Ibn Arabi. Poet and mystic

Mystic, philosopher, poet, sufi, Muhammad ibn al-Arabi was one of the world’s great spiritual teachers. In particular, he taught how to keep faith with reason. An important lesson for our society disrupted by tensions.

Known as Muhyiddin (the ‘Revivifier of Religion’) and the Shaykh al-Akbar (the ‘Greatest Master’), he was born in 1165 AD during the Golden Age of Islam, in Murcia, into the Moorish culture of Andalusian Spain, which benefited from the  cultural influence arriving from Baghdad. In this booming city, in fact, the enlightened Caliph al-Mamum had founded, around 800 AD, the House of Wisdom, a school where many brilliant scholars of that time, alchemists, philosophers, mathematicians, academics of hieroglyphics, opticians, physicians and astronomers researched and shared information and culture in a climate of freedom. Most of them were Arab, but there were also Persian, Indian, Jewish and Christian scholars. Ibn Rushd one of the greatest Moorish philosopher and the Jewish theologian and physician Maimonides were both born in Cordoba, which was once  the capital of  Al-Andalus, the Moslem-occupied territories in the Iberian Peninsula during the period referred to in Northern Europe as the Dark Ages.

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Ibn Rushd  devoted his life to philosophy. In addition to other works, he also wrote ‘Comments on the works of Aristotle’ where he added his own interpretations of the Greek’s ideas. He always tried to conciliate the faith in Allah and reason, since he thought that they were two paths both leading to God. While, Ghazali, who was another great Islamic philosopher of that age, thought that philosophy was misleading in the search of God. A dispute between giants of thought, both of them were free-spirit people who loved truth and God. Who was right?
It is said that Ibn Rushd, who was then seventy and who had heard a great deal about a 14 year-old boy living in Cordoba, expressed the desire to meet him. The boy was Ibn Arabi.  As he entered Ibn Rushd’s house, the philosopher asked Ibn Arabi the following question:  “What solution have you found as a result of mystical illumination and divine inspiration? Does it coincide with what is arrived at by speculative thought?”. Ibn Arabi replied, “Yes and no”. He was convinced, in fact, that Ibn Rushd’s rationalistic path alone, did not let one arrive at the truth of revelation. Nevertheless it was a path to follow .

‘Perfection is not exhibiting’ 

Ibn Arabi’s fame spread far: he was philosopher, poet, mystic, sufi in the Islamic world. He often quoted the Arab al-Kharriz: ‘Perfection is not exhibiting miraculous powers, but sitting among people, selling and buying, marrying and having children, without  forgetting, not even for a moment, the Divine Presence”.

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Ibn Arabi stated that there are three forms of knowledge. The first is ‘intellectual knowledge’, which is in fact only information and the collection of facts, and the use of these to arrive at further intellectual concepts. This is intellectualism.
Second comes the ‘knowledge of states’, which included both emotional feeling and strange states of being in which man thinks that he has perceived something supreme but cannot avail himself of it. This is emotionalism. Third comes ‘real knowledge’, which is called the ‘Knowledge of Reality’. In this form, man can perceive what is right, what is true, beyond the boundaries of thought and sense. Scholastics and scientists concentrate upon the first form of knowledge. Emotionalists and experientialists use the second form. Others use the two combined, or either one alternatively.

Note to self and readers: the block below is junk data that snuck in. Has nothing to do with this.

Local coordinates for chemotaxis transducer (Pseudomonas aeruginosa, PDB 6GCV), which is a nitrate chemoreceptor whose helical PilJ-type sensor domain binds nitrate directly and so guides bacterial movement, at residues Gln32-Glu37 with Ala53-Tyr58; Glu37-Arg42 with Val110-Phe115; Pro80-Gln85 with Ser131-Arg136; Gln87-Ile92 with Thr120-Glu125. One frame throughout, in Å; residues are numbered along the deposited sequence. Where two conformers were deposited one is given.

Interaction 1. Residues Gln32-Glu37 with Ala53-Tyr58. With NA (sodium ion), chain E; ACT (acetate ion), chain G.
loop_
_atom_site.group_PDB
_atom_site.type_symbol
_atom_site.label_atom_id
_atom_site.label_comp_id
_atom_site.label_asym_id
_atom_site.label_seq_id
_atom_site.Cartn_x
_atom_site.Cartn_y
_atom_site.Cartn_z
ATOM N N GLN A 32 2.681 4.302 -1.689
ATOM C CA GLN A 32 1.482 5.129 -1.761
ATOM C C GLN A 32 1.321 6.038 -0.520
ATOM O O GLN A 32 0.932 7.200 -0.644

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Ibn Arabi was a brilliant teacher and he was aware that one can start from simple topics to arrive to talk about what is real. According to the words of the Quran: ‘wherever you look, is the face of Allah’. Some people reproached Ibn Arabi: “How can you teach if you just go for a walk with your pupils, or offer them food, or just have generic conversation with them? When do you really teach?”. Ibn Arabi replied: “First I have to find out what the real interest of the disciple is and what he really needs. Then I can start teaching”.
Since he was accused of having written sensuous and even sensual poems, Ibn Arabi was forced to write a commentary to explain his verses. But he, like the author of the ‘Song of Songs’ in the Bible, was a pure person who had understood that the love between a man and a woman is the most powerful parable to describe the love of God itself. Ibn Arabi distrusted intellectuals’ language; he knew that God’s spirit blows where it wishes and that truth has often confused many scholars. And he looked for the truth.

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He wrote over 350 works including the Fusûs al-Hikam, an exposition of the inner meaning of the wisdom of the prophets in the Judaic/Christian/Islamic line, and the Futûhât al-Makkiyya, a vast encyclopaedia of spiritual knowledge which unites and distinguishes the three strands of tradition, reason and mystical insight. In his Diwân and Tarjumân al-Ashwâq, he also wrote some of the finest poetry in the Arabic language. These extensive writings provide a beautiful exposition of the Unity of Being, the single and indivisible reality which simultaneously transcends and is manifested in all the images of the world. Ibn Arabi shows how Man, in perfection, is the complete image of this reality and how those who truly know their essential self, know God.
He has profoundly influenced the development of Islam since his time, as well as significant aspects of the philosophy and literature of the West. He died in Damascus in 1240 AD.  (K.L.)



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